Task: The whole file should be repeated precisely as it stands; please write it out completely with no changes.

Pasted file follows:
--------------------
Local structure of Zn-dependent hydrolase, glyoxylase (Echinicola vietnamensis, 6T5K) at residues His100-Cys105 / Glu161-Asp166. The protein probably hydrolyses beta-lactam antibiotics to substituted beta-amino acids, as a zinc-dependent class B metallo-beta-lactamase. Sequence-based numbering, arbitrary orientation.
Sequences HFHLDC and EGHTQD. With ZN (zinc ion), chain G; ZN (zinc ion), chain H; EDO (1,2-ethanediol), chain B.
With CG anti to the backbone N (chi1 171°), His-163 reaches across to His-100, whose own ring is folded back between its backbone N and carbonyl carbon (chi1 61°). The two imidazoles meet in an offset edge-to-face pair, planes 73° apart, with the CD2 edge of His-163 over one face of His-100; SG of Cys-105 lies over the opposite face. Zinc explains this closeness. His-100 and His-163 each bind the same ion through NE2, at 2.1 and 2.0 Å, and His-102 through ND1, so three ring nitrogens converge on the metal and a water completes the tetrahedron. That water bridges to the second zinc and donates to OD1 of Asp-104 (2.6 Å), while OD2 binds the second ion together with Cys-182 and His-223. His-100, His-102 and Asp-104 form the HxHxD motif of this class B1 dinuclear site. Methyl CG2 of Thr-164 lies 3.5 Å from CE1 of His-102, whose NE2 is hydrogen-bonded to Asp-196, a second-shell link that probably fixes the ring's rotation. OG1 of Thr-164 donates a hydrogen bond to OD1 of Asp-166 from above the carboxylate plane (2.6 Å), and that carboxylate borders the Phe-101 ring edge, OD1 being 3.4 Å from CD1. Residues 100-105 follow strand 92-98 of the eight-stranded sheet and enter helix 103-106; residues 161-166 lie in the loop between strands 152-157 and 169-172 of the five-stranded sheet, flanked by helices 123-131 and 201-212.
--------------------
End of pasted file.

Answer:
Local structure of Zn-dependent hydrolase, glyoxylase (Echinicola vietnamensis, 6T5K) at residues His100-Cys105 / Glu161-Asp166. The protein probably hydrolyses beta-lactam antibiotics to substituted beta-amino acids, as a zinc-dependent class B metallo-beta-lactamase. Sequence-based numbering, arbitrary orientation.
Sequences HFHLDC and EGHTQD. With ZN (zinc ion), chain G; ZN (zinc ion), chain H; EDO (1,2-ethanediol), chain B.
With CG anti to the backbone N (chi1 171°), His-163 reaches across to His-100, whose own ring is folded back between its backbone N and carbonyl carbon (chi1 61°). The two imidazoles meet in an offset edge-to-face pair, planes 73° apart, with the CD2 edge of His-163 over one face of His-100; SG of Cys-105 lies over the opposite face. Zinc explains this closeness. His-100 and His-163 each bind the same ion through NE2, at 2.1 and 2.0 Å, and His-102 through ND1, so three ring nitrogens converge on the metal and a water completes the tetrahedron. That water bridges to the second zinc and donates to OD1 of Asp-104 (2.6 Å), while OD2 binds the second ion together with Cys-182 and His-223. His-100, His-102 and Asp-104 form the HxHxD motif of this class B1 dinuclear site. Methyl CG2 of Thr-164 lies 3.5 Å from CE1 of His-102, whose NE2 is hydrogen-bonded to Asp-196, a second-shell link that probably fixes the ring's rotation. OG1 of Thr-164 donates a hydrogen bond to OD1 of Asp-166 from above the carboxylate plane (2.6 Å), and that carboxylate borders the Phe-101 ring edge, OD1 being 3.4 Å from CD1. Residues 100-105 follow strand 92-98 of the eight-stranded sheet and enter helix 103-106; residues 161-166 lie in the loop between strands 152-157 and 169-172 of the five-stranded sheet, flanked by helices 123-131 and 201-212.